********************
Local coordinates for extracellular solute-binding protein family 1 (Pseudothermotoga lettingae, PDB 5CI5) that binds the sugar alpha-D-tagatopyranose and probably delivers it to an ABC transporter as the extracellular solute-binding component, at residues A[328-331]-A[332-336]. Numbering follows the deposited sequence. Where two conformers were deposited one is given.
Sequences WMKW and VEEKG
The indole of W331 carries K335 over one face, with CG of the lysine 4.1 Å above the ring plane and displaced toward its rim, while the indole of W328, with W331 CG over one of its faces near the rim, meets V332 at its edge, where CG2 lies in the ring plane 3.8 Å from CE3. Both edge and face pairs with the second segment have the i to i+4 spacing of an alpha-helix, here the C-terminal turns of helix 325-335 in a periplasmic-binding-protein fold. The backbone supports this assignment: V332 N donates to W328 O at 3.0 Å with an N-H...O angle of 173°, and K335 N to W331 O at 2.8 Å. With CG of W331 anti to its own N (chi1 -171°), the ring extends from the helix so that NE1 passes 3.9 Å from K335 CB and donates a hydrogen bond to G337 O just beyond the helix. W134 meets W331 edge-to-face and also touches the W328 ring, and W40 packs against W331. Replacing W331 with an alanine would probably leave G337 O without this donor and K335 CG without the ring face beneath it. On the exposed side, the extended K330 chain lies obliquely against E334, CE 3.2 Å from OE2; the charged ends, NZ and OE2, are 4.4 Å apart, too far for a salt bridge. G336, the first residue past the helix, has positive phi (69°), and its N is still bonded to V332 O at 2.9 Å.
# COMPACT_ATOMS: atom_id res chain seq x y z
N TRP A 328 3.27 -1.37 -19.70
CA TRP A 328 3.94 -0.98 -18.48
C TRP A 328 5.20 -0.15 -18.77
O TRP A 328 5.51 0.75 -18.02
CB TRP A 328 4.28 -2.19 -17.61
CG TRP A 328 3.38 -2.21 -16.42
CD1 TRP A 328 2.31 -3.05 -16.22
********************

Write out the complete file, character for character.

Local coordinates for extracellular solute-binding protein family 1 (Pseudothermotoga lettingae, PDB 5CI5) that binds the sugar alpha-D-tagatopyranose and probably delivers it to an ABC transporter as the extracellular solute-binding component, at residues A[328-331]-A[332-336]. Numbering follows the deposited sequence. Where two conformers were deposited one is given.
Sequences WMKW and VEEKG
The indole of W331 carries K335 over one face, with CG of the lysine 4.1 Å above the ring plane and displaced toward its rim, while the indole of W328, with W331 CG over one of its faces near the rim, meets V332 at its edge, where CG2 lies in the ring plane 3.8 Å from CE3. Both edge and face pairs with the second segment have the i to i+4 spacing of an alpha-helix, here the C-terminal turns of helix 325-335 in a periplasmic-binding-protein fold. The backbone supports this assignment: V332 N donates to W328 O at 3.0 Å with an N-H...O angle of 173°, and K335 N to W331 O at 2.8 Å. With CG of W331 anti to its own N (chi1 -171°), the ring extends from the helix so that NE1 passes 3.9 Å from K335 CB and donates a hydrogen bond to G337 O just beyond the helix. W134 meets W331 edge-to-face and also touches the W328 ring, and W40 packs against W331. Replacing W331 with an alanine would probably leave G337 O without this donor and K335 CG without the ring face beneath it. On the exposed side, the extended K330 chain lies obliquely against E334, CE 3.2 Å from OE2; the charged ends, NZ and OE2, are 4.4 Å apart, too far for a salt bridge. G336, the first residue past the helix, has positive phi (69°), and its N is still bonded to V332 O at 2.9 Å.
# COMPACT_ATOMS: atom_id res chain seq x y z
N TRP A 328 3.27 -1.37 -19.70
CA TRP A 328 3.94 -0.98 -18.48
C TRP A 328 5.20 -0.15 -18.77
O TRP A 328 5.51 0.75 -18.02
CB TRP A 328 4.28 -2.19 -17.61
CG TRP A 328 3.38 -2.21 -16.42
CD1 TRP A 328 2.31 -3.05 -16.22